Articles Posted in Tug Boat Crew Injuries

If you work on a tug, you may be entitled to maintenance and cure in the event that you are injured or become ill while at work or if an injury or illness is aggravated during your service of the tug. Maintenance is a per diem living allowance for food and lodging comparable to what the seaman is entitled to while at sea and is set by the collective bargaining agreement between your employer and the Inlandboatmen’s Union of the Pacific (IBU). Medical cure is the payment of medical expenses incurred in treating the tug worker’s injury or illness. Your employer’s duty to pay maintenance and cure continues until the tug employee reached the point of maximum medical cure from the injury or illness, the condition permanently stabilizes, or cannot be improved any further with medical treatment.

The maritime law imposes a broad standard of coverage for tug employees who are injured or become sick while at work. Any doubts whether or not coverage should apply are resolved in favor of the tug worker. In order to show entitlement to coverage, a tug employee needs to only show: (1) that they are employed on a tug or other vessel; (2) their injury occurred, manifested, or were aggravated while in the service of the tug or vessel; (3) the amount to which they are entitled under the collective bargaining agreement; and (4) the amount of any expenditures for medicines, medical treatment, board, and lodging.  The only narrow exceptions to maintenance and cure is in cases of (1) willful concealment of a disabling condition or misrepresentation of a medical condition at the time of initial employment; (2) willful misconduct, including fighting or gross inebriation; or (3) willful disobedience of a lawful order.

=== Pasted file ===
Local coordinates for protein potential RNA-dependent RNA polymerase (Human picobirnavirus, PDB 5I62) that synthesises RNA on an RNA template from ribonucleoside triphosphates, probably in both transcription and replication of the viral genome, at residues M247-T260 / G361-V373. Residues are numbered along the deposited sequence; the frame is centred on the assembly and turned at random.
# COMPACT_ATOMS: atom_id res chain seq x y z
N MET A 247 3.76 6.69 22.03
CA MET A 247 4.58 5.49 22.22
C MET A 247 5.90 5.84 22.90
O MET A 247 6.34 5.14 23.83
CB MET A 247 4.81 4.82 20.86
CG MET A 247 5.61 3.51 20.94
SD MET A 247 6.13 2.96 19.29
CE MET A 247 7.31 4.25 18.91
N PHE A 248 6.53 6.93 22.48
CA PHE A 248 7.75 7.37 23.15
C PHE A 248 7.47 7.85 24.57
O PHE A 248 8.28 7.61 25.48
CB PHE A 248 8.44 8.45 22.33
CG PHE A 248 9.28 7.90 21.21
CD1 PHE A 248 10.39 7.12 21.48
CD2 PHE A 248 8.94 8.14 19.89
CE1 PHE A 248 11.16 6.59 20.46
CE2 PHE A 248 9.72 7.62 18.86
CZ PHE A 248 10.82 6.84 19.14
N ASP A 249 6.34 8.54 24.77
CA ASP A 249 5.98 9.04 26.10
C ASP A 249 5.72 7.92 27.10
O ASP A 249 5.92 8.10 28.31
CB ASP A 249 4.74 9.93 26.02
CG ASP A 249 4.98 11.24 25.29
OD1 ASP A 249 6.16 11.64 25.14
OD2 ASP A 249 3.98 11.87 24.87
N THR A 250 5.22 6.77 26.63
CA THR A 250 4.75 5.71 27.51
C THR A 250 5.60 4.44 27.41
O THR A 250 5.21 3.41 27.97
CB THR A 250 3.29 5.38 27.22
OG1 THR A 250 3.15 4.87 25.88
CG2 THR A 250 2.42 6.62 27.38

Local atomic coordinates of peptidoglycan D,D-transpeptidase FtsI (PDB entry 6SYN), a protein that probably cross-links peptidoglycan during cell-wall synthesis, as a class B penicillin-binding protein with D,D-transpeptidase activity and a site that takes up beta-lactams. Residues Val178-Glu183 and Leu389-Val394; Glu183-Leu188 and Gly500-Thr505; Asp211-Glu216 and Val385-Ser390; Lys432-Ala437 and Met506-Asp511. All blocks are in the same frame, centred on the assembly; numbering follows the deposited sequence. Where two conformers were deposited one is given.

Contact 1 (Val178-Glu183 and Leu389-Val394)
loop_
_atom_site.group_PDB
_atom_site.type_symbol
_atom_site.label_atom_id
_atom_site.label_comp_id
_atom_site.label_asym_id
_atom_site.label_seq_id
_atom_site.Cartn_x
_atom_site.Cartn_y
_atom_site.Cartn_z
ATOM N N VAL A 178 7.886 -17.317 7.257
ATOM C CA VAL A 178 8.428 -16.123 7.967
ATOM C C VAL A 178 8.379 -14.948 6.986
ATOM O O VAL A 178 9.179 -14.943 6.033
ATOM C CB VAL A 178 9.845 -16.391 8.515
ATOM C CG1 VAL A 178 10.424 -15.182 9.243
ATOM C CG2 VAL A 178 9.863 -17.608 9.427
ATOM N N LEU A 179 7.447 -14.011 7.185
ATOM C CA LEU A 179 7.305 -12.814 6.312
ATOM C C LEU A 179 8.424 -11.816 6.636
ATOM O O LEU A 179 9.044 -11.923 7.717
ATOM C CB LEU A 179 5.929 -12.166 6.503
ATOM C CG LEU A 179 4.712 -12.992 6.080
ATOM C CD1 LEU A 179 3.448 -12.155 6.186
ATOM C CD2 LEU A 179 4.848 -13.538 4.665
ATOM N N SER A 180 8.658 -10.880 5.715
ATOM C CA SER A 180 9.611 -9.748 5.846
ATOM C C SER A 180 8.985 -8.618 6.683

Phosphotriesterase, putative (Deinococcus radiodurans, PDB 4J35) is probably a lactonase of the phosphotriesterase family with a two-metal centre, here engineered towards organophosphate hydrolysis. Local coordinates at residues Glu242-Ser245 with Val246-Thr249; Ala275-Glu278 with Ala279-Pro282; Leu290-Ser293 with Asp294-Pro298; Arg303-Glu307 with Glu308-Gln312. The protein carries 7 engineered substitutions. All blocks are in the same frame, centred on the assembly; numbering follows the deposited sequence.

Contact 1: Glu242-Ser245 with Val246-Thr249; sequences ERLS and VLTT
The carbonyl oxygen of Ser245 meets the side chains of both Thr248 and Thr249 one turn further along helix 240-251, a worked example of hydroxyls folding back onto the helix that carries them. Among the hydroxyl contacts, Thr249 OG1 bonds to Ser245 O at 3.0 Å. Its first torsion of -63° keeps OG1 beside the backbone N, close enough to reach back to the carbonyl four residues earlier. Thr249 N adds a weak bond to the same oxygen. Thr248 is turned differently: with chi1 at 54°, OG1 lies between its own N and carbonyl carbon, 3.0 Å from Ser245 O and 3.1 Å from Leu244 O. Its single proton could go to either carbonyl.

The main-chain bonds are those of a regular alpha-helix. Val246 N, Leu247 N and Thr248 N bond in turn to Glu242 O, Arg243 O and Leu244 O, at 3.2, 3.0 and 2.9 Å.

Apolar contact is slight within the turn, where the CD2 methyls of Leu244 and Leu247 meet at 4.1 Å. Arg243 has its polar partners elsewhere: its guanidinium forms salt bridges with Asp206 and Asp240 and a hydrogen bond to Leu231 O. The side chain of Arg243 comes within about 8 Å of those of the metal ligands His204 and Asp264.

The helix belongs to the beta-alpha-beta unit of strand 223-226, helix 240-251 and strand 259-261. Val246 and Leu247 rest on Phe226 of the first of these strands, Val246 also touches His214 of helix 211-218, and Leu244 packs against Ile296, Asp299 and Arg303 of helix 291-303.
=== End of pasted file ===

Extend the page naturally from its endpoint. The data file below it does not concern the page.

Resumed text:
Once your tug employer begins paying maintenance and cure, it cannot stop paying these benefits unless the medical evidence establishing that the tug worker has reached maximum medical cure is unequivocal. See, e.g., Dean v. Fishing Company of Alaska, 2013 Wash. LEXIS 412 (Wa. Sup. Ct. May 9, 2013). This means there must be no medical evidence from a physician in support of the tug worker’s position that further medical treatment will benefit the seaman’s medical condition. If the doctors from the company and the treating doctor are at odds over whether maximum medical cure has been reached, your tug employer may not terminate maintenance and cure.

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